Category Archives: innovation app

New: Innovate! App Brings Systematic Inventive Thinking (SIT) to Your Computer and Tablet


App-CoverWant innovation at your fingertips? Consider the Innovate! Inside the Box web application, which acts as a digital sherpa for Systematic Inventive Thinking (SIT).

This web app (available for an annual subscription of $12) takes you inside the box and into the world of creativity. With a few clicks of the mouse, you can generate thoughtful, fresh ideas to solve a problem or improve a product.

For those who have yet to read “Inside the Box: A Proven System of Creativity for Breakthrough Results,” the SIT method uses techniques that evolved through research that examined thousands of innovative products, demonstrating that innovation is teachable and accessible to anyone. SIT refutes the traditional view of creativity, which is typically considered as thinking “outside the box” to find big ideas. The app harnesses this method to help you generate ideas digitally.

How to use the web app:

  • First register and create log-in credentials.
  • Once logged in (and paid), review the five techniques to understand how each one works and how to apply them.
  • View the sample project, Refrigerator, under My Projects. Review the Ideas List for examples of ideas generated with each technique. You may recognize some of these already from reading the book.
  • Create your own new project and follow the instructions on how to apply the SIT method techniques.
  • After applying the method(s), see the idea(s) you’ve generated. If you’re happy with your idea, the tool will allow you to write a more detailed description, get a new virtual product and share your breakthrough innovation via email, Facebook and Twitter using the hashtag #InnovateInsidetheBox.

Tips to help you navigate the tool:

  • If you’re not sure where to start, you can always reference previous blogs and categories to view real life examples of each technique. Typically, I recommend starting a new project with subtraction because it helps address fixedness.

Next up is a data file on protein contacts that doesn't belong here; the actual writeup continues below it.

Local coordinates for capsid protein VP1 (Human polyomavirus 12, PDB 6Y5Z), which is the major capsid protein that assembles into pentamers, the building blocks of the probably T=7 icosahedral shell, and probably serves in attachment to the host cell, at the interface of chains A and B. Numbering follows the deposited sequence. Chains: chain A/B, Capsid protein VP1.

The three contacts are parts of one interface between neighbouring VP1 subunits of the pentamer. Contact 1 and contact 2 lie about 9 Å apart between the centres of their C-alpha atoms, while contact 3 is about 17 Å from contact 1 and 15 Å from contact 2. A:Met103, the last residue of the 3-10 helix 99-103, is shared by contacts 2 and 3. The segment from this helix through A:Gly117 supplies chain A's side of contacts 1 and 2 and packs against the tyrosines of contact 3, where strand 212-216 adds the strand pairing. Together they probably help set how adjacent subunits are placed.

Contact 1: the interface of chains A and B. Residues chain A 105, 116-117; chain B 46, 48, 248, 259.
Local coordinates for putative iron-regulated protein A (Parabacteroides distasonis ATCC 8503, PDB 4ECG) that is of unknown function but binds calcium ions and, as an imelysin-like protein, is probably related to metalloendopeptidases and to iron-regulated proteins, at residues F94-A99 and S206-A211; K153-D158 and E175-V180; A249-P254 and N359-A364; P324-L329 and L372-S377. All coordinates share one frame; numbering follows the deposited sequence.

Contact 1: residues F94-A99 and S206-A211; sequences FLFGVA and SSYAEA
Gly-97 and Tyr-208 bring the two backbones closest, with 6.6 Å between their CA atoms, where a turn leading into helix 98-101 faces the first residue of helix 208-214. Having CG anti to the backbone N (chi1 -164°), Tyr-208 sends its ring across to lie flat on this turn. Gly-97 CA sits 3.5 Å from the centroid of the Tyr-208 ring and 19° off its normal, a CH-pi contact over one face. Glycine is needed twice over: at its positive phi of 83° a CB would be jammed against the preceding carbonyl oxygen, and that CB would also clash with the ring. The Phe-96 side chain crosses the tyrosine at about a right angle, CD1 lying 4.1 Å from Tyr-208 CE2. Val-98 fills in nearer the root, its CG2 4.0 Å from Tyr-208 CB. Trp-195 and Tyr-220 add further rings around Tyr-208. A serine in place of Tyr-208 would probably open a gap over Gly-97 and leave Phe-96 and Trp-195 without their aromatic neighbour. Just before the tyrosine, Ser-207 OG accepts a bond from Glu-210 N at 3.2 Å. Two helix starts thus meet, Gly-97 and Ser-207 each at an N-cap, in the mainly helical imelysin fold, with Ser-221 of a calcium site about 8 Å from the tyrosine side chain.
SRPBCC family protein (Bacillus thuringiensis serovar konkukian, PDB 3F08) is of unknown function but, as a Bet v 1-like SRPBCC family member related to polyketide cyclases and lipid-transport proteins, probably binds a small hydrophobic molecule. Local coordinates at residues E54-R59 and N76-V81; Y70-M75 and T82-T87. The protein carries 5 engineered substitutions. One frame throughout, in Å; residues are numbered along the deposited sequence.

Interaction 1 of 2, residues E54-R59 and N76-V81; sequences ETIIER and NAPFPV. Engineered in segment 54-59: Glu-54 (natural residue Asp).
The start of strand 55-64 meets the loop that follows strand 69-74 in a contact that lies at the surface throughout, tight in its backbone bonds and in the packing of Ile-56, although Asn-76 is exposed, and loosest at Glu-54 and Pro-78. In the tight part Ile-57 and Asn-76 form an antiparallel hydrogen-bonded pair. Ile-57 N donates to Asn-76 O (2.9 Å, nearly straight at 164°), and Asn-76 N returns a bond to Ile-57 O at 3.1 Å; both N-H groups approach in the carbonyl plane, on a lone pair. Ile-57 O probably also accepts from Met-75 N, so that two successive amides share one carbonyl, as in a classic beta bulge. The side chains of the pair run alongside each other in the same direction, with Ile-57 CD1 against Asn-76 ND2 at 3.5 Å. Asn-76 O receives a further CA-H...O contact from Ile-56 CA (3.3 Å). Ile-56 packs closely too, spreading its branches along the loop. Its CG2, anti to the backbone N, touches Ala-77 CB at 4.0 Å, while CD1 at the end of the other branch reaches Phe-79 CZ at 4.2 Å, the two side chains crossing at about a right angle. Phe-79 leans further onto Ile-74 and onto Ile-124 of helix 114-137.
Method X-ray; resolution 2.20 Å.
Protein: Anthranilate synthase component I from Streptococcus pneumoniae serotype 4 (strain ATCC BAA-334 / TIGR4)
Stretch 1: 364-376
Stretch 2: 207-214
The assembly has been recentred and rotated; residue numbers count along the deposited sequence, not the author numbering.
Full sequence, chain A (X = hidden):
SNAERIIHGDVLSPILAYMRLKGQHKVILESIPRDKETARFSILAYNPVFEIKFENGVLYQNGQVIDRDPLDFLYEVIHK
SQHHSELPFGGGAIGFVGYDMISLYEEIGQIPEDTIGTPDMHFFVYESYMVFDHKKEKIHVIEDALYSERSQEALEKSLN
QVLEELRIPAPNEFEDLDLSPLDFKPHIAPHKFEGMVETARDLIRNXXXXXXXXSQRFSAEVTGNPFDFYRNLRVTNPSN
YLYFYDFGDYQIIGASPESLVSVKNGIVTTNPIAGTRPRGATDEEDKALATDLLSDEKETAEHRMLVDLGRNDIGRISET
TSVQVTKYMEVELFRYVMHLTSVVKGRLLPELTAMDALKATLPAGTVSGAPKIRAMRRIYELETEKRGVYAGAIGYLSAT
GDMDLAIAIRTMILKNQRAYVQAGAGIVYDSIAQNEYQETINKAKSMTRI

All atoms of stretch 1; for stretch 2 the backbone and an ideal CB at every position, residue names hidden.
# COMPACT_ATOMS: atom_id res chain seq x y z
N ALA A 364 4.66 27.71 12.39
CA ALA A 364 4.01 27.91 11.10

• Remember the difference between a component and an attribute because you will kick your project off by listing both.
  • Don’t go outside of the Closed World. The Closed World includes only the resources available in the immediate area.
  • You have the ability to create groups and add others to your projects.

Professors and instructors who are interested in teaching a course about innovation may want to consider using the Innovate! Inside the Box web app as a supplement. Download the faculty instruction manual, which includes a course guide and suggested materials.

Eight Years of Blogging at Innovation in Practice

Drew 1This month marks the eight year anniversary of Innovation in Practice. As always, I want to thank my many readers and supporters who follow it.

When you start blogging, you're never quite sure who will read it and continue reading it. A fellow innovation blogger told me not to worry about. "Blog it, and they will come," is what he said. In essence, readers self-select based on their interest in the topic. I can't control it.

That said, I've learned a lot in the last eight years, and I see predictable patterns in the types of people who find me here and contact me about speaking engagements. They are:

  • Strategy/Innovation Leaders: executives who are looking to make transformational change in their business
  • Technical/R&D Leaders: executives who are driven to fill their product pipeline
  • Commercial Leaders: marketing executives who need to strengthen their franchise vis-a-vis their colleague's franchises
  • HR/Leadership Training Leaders: HR executives or consultants who want to embed innovation in their programs
  • Meeting Planners: people who source talent for a wide variety of programs

My goal is to make this blog different from other innovation blogs and websites. Instead of focusing on why innovation is important, I focus on how innovation happens.  The themes of this blog are:

  • Innovation can be learned like any other skill such as marketing, leadership, or playing the guitar.  To be an innovator, learn a method.Teach it to others.
  • Innovation must be linked to strategy. Innovation for innovation's sake doesn't matter. Innovation that is guided by strategy or helps guide strategy yields the most opportunity for corporate growth.
  • Innovation is a two-way phenomena. We can start with a problem and innovate solutions. Or we can generate hypothetical solutions and explore problems that they solve. To be a great innovator, you need to be a two-way innovator.
  • The corporate perspective, where innovation is practiced day-to-day, is what must be understood and kept at the center of attention. This is where truth is separated from hype.